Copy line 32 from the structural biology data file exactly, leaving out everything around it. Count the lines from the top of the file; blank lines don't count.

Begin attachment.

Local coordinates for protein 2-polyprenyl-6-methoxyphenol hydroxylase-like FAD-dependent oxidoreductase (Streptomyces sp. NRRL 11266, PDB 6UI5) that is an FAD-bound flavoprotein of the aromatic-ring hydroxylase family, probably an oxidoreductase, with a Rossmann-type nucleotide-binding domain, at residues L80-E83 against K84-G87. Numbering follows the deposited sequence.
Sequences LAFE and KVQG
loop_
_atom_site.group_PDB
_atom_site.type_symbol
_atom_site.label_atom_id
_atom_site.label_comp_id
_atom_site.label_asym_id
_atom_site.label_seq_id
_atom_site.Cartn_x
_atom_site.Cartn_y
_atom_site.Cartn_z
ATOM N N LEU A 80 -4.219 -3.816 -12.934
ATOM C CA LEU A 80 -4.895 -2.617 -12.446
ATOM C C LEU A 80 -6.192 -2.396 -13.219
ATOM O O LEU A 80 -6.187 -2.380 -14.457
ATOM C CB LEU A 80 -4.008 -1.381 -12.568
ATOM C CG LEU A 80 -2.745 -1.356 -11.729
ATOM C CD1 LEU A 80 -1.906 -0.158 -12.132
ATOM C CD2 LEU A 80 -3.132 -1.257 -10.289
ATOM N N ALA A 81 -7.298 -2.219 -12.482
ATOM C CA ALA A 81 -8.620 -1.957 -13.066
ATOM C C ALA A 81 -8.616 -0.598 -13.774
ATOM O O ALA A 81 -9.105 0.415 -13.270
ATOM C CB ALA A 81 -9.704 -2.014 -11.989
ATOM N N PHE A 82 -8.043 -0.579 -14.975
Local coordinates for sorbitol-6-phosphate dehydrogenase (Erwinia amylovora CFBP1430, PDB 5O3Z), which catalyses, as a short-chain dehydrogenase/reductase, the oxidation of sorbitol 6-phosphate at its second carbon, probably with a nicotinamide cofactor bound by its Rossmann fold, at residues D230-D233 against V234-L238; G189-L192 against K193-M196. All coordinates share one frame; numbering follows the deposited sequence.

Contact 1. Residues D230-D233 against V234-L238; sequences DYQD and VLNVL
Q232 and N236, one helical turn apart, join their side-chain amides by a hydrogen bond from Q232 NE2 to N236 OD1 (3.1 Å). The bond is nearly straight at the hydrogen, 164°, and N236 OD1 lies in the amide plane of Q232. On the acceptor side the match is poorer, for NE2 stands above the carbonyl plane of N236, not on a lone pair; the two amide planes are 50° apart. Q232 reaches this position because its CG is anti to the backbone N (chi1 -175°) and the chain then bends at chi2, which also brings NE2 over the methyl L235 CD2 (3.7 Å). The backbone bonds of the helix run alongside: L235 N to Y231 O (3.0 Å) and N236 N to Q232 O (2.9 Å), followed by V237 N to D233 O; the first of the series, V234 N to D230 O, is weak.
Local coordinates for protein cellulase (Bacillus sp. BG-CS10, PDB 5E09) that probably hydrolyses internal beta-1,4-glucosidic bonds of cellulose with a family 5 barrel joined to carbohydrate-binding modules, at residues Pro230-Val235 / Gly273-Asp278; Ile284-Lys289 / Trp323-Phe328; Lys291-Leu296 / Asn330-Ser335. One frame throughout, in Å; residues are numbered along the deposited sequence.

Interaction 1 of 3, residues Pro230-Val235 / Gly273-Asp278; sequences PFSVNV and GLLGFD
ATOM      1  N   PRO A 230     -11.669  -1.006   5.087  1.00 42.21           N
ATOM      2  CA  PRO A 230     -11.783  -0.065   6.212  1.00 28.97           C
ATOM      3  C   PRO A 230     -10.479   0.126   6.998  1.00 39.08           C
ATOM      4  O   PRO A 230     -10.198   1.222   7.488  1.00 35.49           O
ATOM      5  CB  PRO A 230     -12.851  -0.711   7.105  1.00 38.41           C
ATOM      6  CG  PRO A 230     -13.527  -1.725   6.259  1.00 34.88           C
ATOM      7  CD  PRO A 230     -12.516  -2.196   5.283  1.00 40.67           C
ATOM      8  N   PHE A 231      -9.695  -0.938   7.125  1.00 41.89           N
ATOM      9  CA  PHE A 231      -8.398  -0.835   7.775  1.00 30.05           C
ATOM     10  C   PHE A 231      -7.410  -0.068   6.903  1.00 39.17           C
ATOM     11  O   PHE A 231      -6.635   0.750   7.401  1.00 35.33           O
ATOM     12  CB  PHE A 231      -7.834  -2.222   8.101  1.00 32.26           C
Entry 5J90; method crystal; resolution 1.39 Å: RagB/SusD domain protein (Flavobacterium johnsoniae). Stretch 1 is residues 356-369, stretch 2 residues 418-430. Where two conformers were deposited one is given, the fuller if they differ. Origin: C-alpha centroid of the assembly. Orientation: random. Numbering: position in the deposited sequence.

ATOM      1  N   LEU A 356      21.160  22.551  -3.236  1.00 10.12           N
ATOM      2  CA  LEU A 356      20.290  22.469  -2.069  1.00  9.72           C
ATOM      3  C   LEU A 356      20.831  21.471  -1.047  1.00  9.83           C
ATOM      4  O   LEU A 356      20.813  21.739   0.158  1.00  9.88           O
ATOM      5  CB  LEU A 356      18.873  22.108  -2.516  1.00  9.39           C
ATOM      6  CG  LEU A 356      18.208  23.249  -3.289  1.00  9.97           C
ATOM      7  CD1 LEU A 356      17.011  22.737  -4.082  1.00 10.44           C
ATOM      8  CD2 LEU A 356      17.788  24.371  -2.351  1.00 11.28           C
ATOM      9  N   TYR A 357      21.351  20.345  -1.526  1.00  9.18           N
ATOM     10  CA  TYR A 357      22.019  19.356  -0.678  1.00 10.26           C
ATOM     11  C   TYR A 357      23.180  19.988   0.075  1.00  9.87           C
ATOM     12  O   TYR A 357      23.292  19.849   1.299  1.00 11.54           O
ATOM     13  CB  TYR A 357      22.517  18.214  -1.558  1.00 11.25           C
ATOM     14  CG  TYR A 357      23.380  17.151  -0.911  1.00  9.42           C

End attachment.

ATOM      1  N   PRO A 230     -11.669  -1.006   5.087  1.00 42.21           N